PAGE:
Reading the OED: One Man, One Year, 21,730 Pages [NOOK Book]

Overview

An obsessive word lover's account of reading the entire Oxford English Dictionary, hailed as "the Super Size Me of lexicography."

"I'm reading the OED so you don't have to," says Ammon Shea on his slightly masochistic journey to scale the word lover's Mount Everest: the Oxford English Dictionary. In 26 ...
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Reading the OED: One Man, One Year, 21,730 Pages

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Overview

An obsessive word lover's account of reading the entire Oxford English Dictionary, hailed as "the Super Size Me of lexicography."

"I'm reading the OED so you don't have to," says Ammon Shea on his slightly masochistic journey to scale the word lover's Mount Everest: the Oxford English Dictionary. In 26 chapters filled with sharp wit, sheer delight, and a documentarian's keen eye, Shea shares his year inside the OED, delivering a hair-pulling, eye-crossing account of reading every word.


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Editorial Reviews

Nicholson Baker
an oddly inspiring book about reading the whole of the Oxford English Dictionary in one go…Shea's book offers more than exotic word lists, though. It also has a plot. "I feel as though I am eating the alphabet," he writes halfway through, and you want him to make it to the end. This is the "Super Size Me" of lexicography.
—The New York Times
Library Journal

This chronicle reads half like the journey of a madman and half like a word-of-the-day calendar. In it, Shea (coauthor, Depraved English; Insulting English) wittily describes his headache-inducing descent into the 21,730 pages of the Oxford English Dictionary(OED), which he spent a full year reading. Shea sees a dictionary as a work of literature whose words are all alphabetized, and here, he offers readers a rare glimpse into the most obscure corners of the English language, from oddities such as cellarhood(to be a cellar) to the curious quisquilious(garbagelike). Many of these words are modern yet underused gems, but some are so obscure that the OED does not even include a corresponding pronunciation key owing to the word's lack of circulation in recent history. Regular use of these bizarre, sometimes long-forgotten words, writes Shea, will neither inspire advanced social status nor wisdom. Recommended for public and academic libraries.
—David L. Reynolds

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Product Details

  • ISBN-13: 9781440634482
  • Publisher: Penguin Group (USA)
  • Publication date: 7/2/2008
  • Sold by: Penguin Group
  • Format: eBook
  • Pages: 256
  • Sales rank: 569,242
  • File size: 594 KB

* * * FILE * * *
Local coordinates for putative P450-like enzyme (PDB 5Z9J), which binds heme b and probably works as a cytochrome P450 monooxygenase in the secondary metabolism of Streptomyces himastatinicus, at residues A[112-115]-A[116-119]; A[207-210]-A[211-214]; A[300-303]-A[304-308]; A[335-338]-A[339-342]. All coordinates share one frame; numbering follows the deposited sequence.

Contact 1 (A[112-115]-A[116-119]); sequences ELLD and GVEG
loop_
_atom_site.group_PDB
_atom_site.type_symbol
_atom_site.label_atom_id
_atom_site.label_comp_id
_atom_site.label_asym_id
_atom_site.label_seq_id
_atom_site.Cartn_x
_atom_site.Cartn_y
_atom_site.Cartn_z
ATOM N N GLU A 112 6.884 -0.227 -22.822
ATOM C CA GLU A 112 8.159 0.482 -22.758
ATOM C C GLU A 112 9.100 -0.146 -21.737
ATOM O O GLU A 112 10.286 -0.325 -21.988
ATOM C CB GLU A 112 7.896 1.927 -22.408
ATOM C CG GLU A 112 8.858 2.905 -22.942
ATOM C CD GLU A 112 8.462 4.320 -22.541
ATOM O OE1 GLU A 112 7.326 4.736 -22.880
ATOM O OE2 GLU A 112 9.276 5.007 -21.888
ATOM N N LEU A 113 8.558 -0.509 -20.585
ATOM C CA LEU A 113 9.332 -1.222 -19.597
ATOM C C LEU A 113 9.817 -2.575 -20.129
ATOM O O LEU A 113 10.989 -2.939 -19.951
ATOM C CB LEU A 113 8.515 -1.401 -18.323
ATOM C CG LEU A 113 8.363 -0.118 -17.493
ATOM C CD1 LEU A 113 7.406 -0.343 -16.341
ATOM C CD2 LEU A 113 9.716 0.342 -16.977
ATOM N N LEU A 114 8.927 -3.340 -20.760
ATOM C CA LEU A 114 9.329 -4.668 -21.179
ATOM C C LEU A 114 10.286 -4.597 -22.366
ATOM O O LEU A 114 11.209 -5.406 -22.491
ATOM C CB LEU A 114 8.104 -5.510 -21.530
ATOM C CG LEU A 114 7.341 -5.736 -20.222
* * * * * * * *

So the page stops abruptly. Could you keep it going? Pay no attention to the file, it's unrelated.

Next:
Meet the Author

Ammon Shea is the author of two previous books on obscure words, Depraved English and Insulting English (written with Peter Novobatzky). He read his first dictionary, Merriam Webster’s Second International, ten years ago, and followed it up with the sequel, Webster’s Third International. He lives in Brooklyn, New York.
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Customer Reviews

Average Rating 4
( 6 )
Rating Distribution

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(2)

4 Star

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Sort by: Showing all of 6 Customer Reviews
  • Anonymous

    Posted July 8, 2008

    A reviewer

    I loved this book. Shea writes about what it's like to read the world's longest dictionary, and what his favorites words in it were. No matter what you think about the dictionary, this book will make you want to go read one.

    1 out of 1 people found this review helpful.

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  • Anonymous

    Posted January 12, 2013

    Words

    Eight pages does not a good sample make. Fortunately, the few words shared piqued my interest enough to give a preliminary three stars.

    Was this review helpful? Yes  No   Report this review
  • Anonymous

    Posted March 31, 2011

    Fun to Read

    When my book club chose this book as our next selection, I was certain it would be only slightly less boring than actually reading the OED itself. Thankfully, I was incredibly wrong! The author has a great sense of humor and had great comical insight into the English language.

    Was this review helpful? Yes  No   Report this review
  • Anonymous

    Posted January 29, 2009

    No text was provided for this review.

  • Anonymous

    Posted August 3, 2010

    No text was provided for this review.

  • Anonymous

    Posted November 26, 2008

    No text was provided for this review.

Sort by: Showing all of 6 Customer Reviews

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